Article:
Plein air season is fleeting in the northeast, so for those of us who participate in these events it fills our summers and autumns with painting and our winters and springs with planning . Calendars are blocked out months in advance, travel plans made, frames and canvases ordered or made, more art supplies brought in, and finally the cars are packed to their rooftops with easels, umbrellas, tents, screwdrivers, framing wires, bug spray, sunscreen, and off we go.
Sometimes we have a plan for what we’re going to paint, but often it’s the clouds or sun that determines whether or not we stop at a site—and whether or not it’s safe to do so. I recently added some triangular traffic “cones” to warn oncoming traffic to be alert.
What’s a day like? You’re up early, on the road, setting up, and maybe you’ve packed a lunch that you might remember to eat at 2:00. You get excited about where you’ve stopped to paint, and delve in as you have a number of hours to capture your subject. You keep it neat and tidy, respecting where you are, and consider what it is you want your painting to convey about the site you’ve chosen, and constantly assess. When you’re done, you pack it all up again, safely stow your new piece, and decide if you’re going to look for another place to paint. After sunset, you’re inside framing, and reorganizing for the next day’s work.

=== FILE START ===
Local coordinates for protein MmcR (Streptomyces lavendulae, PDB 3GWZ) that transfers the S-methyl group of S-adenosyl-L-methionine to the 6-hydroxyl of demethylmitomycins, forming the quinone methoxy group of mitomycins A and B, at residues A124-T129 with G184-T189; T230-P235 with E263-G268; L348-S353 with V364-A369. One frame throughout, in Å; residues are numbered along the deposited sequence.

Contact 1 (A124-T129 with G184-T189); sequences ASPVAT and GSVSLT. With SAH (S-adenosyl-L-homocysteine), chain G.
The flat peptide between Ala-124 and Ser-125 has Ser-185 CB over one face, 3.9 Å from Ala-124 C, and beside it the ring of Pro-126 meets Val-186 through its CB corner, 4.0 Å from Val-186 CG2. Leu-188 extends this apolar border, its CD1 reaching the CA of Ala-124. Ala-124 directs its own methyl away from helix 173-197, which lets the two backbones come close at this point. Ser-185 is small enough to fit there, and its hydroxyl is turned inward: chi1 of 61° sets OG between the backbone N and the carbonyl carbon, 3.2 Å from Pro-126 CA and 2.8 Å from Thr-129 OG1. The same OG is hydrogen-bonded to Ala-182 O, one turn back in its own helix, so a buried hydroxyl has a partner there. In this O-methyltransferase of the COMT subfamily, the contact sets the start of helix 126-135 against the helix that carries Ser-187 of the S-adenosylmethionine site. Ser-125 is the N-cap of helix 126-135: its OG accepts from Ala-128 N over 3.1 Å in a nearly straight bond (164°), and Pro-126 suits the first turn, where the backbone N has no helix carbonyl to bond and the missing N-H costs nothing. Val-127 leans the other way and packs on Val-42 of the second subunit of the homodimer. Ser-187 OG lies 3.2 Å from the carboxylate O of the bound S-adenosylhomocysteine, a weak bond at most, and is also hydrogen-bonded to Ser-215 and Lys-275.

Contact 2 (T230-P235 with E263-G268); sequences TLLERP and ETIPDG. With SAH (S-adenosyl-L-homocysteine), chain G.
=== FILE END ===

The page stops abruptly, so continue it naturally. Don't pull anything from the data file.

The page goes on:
When the show and sale days roll around all of the participating artists are tired (perhaps exhausted!), but very excited to see how their body of work looks on their sales wall, and of course, they’re hoping to sell their work which is a result of years of painting, and months and months of planning.
If there’s a festival in your town, don’t hesitate to talk to the artists, and definitely go to the sale. You’ll be amazed at how they’ve seen your town or county, and you might just bring home a piece you’ll treasure.